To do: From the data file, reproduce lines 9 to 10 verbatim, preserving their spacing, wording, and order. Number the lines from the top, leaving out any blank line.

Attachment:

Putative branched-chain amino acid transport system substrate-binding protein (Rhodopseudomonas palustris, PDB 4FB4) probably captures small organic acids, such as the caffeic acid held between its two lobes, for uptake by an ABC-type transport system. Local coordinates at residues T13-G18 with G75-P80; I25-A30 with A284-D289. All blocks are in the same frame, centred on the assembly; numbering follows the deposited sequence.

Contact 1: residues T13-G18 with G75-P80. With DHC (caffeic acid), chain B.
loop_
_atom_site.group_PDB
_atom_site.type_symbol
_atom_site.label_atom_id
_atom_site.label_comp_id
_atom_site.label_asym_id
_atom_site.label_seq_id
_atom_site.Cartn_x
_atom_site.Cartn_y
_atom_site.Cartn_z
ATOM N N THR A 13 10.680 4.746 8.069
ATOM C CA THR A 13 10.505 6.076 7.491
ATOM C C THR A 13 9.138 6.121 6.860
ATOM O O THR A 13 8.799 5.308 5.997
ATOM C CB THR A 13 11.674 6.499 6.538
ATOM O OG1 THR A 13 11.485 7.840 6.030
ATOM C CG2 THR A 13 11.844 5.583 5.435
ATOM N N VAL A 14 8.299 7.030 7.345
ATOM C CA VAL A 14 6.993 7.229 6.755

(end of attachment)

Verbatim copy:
_atom_site.label_seq_id
_atom_site.Cartn_x